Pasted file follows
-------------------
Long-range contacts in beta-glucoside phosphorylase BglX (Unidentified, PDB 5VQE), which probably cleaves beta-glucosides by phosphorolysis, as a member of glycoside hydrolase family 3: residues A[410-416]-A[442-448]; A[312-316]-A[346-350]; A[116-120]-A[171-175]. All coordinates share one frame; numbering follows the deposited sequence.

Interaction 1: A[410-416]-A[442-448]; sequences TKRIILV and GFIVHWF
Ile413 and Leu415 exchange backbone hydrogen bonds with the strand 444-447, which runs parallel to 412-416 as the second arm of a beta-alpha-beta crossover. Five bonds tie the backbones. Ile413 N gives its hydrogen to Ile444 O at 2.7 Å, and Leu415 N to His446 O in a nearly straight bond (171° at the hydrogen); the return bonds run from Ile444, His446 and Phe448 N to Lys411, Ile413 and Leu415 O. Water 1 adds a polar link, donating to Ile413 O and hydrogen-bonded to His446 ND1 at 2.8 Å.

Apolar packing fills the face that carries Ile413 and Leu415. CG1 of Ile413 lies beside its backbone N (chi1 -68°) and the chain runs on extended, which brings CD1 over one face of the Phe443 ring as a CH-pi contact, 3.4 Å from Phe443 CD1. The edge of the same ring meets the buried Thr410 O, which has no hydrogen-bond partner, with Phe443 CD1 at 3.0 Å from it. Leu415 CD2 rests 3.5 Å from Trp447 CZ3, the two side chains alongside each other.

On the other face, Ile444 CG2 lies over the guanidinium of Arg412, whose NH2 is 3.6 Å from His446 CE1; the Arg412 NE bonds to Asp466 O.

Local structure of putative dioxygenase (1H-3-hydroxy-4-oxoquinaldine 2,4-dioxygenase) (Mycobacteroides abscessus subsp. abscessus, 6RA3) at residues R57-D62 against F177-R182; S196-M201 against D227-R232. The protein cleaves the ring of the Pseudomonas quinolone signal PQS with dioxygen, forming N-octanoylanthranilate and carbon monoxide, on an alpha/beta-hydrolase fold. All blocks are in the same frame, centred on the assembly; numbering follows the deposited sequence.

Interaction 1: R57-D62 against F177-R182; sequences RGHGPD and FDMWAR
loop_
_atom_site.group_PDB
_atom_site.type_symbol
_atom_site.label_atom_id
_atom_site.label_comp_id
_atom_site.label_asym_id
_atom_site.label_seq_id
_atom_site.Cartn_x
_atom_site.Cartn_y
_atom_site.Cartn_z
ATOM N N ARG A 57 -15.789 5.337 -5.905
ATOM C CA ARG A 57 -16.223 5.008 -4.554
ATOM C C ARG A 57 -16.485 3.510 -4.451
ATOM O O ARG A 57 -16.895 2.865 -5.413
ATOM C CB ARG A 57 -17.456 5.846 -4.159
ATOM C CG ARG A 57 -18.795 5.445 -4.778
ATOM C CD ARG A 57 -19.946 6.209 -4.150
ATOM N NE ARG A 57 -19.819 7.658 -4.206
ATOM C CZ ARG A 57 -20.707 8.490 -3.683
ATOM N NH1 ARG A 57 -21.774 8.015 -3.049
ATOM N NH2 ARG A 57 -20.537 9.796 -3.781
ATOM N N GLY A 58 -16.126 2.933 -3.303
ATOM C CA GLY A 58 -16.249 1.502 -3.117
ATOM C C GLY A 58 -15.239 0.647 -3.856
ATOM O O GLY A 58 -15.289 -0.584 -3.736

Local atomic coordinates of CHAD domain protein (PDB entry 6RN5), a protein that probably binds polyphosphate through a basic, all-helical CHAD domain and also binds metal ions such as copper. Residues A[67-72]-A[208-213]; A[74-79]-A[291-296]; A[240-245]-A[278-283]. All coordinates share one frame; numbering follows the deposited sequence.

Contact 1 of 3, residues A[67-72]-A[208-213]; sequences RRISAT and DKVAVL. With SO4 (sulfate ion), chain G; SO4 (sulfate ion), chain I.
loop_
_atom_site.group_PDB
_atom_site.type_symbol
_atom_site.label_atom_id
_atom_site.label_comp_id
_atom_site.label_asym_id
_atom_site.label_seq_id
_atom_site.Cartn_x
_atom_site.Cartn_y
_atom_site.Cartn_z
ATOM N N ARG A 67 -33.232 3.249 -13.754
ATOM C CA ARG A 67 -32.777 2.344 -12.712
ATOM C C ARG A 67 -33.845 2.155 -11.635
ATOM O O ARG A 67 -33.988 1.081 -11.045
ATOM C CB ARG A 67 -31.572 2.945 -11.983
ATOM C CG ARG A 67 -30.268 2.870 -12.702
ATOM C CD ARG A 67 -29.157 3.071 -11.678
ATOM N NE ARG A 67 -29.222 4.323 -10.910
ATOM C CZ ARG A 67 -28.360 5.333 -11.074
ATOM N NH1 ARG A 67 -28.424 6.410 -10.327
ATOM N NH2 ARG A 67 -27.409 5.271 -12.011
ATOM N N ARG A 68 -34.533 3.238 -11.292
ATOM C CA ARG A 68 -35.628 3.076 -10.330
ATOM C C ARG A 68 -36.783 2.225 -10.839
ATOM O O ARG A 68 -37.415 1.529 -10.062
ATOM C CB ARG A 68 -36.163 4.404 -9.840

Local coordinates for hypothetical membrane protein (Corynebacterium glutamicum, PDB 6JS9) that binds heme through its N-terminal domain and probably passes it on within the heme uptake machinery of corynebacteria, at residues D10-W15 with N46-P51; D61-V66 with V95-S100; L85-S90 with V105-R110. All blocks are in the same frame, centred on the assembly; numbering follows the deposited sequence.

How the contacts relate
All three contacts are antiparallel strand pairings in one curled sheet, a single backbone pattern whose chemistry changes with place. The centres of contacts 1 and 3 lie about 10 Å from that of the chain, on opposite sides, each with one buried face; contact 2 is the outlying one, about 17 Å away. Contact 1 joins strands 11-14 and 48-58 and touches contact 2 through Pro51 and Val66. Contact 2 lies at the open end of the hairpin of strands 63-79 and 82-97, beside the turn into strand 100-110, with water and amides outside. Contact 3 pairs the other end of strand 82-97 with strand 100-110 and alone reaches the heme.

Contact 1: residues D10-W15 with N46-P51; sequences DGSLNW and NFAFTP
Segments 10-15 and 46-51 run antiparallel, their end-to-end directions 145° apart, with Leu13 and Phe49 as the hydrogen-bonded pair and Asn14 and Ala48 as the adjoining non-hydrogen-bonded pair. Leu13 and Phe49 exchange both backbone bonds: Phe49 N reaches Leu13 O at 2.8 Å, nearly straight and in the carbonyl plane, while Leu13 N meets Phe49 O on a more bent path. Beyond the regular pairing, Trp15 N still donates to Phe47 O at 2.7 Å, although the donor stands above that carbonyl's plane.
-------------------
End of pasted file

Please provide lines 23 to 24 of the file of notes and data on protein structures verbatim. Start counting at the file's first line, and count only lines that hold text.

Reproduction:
ATOM C CG ARG A 57 -18.795 5.445 -4.778
ATOM C CD ARG A 57 -19.946 6.209 -4.150